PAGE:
The Great Outdoors is a single-camera sitcom that invites you to put on your walking boots and explore the countryside, along with the engaging and eclectic
group of characters who make up the local rambling club.
Bob is the organiser of the group – a vain, deluded, tragi-comic figure whose life is unravelling before his eyes. Over the series he gradually loses control of the club until it is wrested from him by new arrival Christine, who also steals his best friend, Tom. Can Bob win his power back?
Meanwhile, Hazel, Bob’s 18-year-old daughter, is being pursued by Victor, a chess-loving geek from school – and to complicate things, Victor is being pursued by Sophie, a stressed 30-something businesswoman seeking some escape from her claustrophobic marriage to Joe, a charming but manipulative freeloader.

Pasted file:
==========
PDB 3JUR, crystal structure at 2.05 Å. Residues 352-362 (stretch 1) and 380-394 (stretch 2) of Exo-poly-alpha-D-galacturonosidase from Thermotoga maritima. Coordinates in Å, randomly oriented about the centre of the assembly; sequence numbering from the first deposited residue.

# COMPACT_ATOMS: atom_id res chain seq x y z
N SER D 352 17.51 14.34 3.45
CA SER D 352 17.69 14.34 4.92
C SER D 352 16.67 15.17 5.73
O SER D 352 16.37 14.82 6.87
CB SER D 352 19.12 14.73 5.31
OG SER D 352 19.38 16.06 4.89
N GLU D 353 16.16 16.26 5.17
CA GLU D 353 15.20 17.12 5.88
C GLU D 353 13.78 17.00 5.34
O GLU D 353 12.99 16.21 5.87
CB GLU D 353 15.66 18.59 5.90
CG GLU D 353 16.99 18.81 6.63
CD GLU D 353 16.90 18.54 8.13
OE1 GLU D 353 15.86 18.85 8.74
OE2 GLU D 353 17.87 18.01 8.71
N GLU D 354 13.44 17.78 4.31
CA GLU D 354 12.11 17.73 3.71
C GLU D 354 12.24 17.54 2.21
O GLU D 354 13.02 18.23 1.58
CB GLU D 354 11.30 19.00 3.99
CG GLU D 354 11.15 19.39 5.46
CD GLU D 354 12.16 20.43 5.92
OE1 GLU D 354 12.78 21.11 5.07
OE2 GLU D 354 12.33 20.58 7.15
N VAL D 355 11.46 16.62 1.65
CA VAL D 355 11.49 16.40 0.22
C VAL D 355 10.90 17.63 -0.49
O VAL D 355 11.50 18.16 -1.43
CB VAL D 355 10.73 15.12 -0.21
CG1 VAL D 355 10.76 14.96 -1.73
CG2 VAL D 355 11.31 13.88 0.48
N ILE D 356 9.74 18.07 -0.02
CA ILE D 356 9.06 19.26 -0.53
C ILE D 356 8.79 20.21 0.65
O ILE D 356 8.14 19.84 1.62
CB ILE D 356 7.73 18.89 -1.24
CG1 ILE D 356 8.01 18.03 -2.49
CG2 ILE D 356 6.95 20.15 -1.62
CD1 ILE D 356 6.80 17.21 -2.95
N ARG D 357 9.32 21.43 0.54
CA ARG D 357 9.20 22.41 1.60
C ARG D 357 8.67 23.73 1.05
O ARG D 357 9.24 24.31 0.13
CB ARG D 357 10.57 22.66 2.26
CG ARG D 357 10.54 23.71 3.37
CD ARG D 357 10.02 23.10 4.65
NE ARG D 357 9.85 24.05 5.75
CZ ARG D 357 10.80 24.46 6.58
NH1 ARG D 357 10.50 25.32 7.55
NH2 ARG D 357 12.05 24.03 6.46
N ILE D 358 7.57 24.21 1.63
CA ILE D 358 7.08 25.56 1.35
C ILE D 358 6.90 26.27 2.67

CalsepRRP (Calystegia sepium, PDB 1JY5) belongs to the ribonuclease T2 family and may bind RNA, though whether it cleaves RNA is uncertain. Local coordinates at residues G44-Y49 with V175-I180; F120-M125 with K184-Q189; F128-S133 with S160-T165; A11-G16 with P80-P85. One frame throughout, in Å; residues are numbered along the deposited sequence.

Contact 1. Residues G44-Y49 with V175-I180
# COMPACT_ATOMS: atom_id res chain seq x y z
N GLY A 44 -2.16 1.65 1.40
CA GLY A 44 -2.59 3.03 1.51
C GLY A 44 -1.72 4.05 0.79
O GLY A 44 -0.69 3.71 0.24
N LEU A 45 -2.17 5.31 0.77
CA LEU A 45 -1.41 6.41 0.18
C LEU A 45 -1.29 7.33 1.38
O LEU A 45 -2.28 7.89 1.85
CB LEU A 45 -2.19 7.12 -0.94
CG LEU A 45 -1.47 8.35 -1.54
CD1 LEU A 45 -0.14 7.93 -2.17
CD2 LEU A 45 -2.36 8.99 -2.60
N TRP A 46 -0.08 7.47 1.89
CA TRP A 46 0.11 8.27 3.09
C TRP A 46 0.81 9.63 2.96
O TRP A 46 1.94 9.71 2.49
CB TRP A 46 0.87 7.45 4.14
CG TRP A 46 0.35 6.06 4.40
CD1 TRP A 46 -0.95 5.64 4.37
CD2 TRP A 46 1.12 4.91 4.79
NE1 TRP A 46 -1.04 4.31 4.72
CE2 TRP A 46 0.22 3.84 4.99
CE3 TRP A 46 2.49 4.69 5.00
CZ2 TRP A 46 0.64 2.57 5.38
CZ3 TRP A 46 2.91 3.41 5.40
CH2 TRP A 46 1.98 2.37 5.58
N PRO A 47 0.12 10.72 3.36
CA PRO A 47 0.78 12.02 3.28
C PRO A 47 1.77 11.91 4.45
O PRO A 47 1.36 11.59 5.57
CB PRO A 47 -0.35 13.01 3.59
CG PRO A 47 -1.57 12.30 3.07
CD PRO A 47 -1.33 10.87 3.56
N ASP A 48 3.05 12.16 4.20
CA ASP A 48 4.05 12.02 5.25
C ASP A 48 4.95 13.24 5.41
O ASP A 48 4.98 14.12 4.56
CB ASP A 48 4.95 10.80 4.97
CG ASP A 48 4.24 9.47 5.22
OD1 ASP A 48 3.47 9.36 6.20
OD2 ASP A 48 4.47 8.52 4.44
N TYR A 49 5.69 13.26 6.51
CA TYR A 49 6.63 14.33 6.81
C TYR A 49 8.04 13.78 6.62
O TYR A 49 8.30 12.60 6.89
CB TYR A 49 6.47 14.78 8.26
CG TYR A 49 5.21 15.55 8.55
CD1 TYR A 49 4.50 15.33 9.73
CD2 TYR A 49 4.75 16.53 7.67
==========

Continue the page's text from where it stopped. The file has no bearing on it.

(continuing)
For Bob and Christine, each at a crossroads in their life, a small thing like a walking club can take on epic importance. Every episode of The Great Outdoors is a voyage of personal discovery, like a miniature road movie – but with sturdy footwear instead of a car.
Predominantly set outside, and shot handheld, the series effectively puts viewers alongside our walkers as they navigate the highways and byways, providing
plenty of entertainment en route.